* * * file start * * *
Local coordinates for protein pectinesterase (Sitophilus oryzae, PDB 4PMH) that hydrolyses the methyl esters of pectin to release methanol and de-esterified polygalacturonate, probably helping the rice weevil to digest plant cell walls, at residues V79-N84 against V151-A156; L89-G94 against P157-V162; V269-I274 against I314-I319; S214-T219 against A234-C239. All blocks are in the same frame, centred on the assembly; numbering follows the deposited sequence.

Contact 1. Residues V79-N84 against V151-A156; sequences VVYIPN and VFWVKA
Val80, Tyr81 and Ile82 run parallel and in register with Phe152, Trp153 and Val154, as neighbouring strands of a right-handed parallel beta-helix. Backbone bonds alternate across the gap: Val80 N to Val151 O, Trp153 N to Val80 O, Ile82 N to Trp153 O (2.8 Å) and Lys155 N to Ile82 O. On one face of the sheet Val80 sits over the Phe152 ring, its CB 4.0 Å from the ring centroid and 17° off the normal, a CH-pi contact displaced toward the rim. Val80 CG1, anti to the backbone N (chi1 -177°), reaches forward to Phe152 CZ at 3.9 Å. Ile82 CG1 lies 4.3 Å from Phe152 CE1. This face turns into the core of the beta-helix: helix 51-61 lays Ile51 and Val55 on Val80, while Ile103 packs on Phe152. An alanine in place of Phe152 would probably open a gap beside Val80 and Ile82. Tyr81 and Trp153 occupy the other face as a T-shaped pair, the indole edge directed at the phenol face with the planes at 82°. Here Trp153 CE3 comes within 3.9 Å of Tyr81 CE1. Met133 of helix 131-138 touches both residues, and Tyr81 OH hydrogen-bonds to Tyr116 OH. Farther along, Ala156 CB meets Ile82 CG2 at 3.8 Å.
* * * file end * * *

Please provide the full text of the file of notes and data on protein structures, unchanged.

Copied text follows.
Local coordinates for protein pectinesterase (Sitophilus oryzae, PDB 4PMH) that hydrolyses the methyl esters of pectin to release methanol and de-esterified polygalacturonate, probably helping the rice weevil to digest plant cell walls, at residues V79-N84 against V151-A156; L89-G94 against P157-V162; V269-I274 against I314-I319; S214-T219 against A234-C239. All blocks are in the same frame, centred on the assembly; numbering follows the deposited sequence.

Contact 1. Residues V79-N84 against V151-A156; sequences VVYIPN and VFWVKA
Val80, Tyr81 and Ile82 run parallel and in register with Phe152, Trp153 and Val154, as neighbouring strands of a right-handed parallel beta-helix. Backbone bonds alternate across the gap: Val80 N to Val151 O, Trp153 N to Val80 O, Ile82 N to Trp153 O (2.8 Å) and Lys155 N to Ile82 O. On one face of the sheet Val80 sits over the Phe152 ring, its CB 4.0 Å from the ring centroid and 17° off the normal, a CH-pi contact displaced toward the rim. Val80 CG1, anti to the backbone N (chi1 -177°), reaches forward to Phe152 CZ at 3.9 Å. Ile82 CG1 lies 4.3 Å from Phe152 CE1. This face turns into the core of the beta-helix: helix 51-61 lays Ile51 and Val55 on Val80, while Ile103 packs on Phe152. An alanine in place of Phe152 would probably open a gap beside Val80 and Ile82. Tyr81 and Trp153 occupy the other face as a T-shaped pair, the indole edge directed at the phenol face with the planes at 82°. Here Trp153 CE3 comes within 3.9 Å of Tyr81 CE1. Met133 of helix 131-138 touches both residues, and Tyr81 OH hydrogen-bonds to Tyr116 OH. Farther along, Ala156 CB meets Ile82 CG2 at 3.8 Å.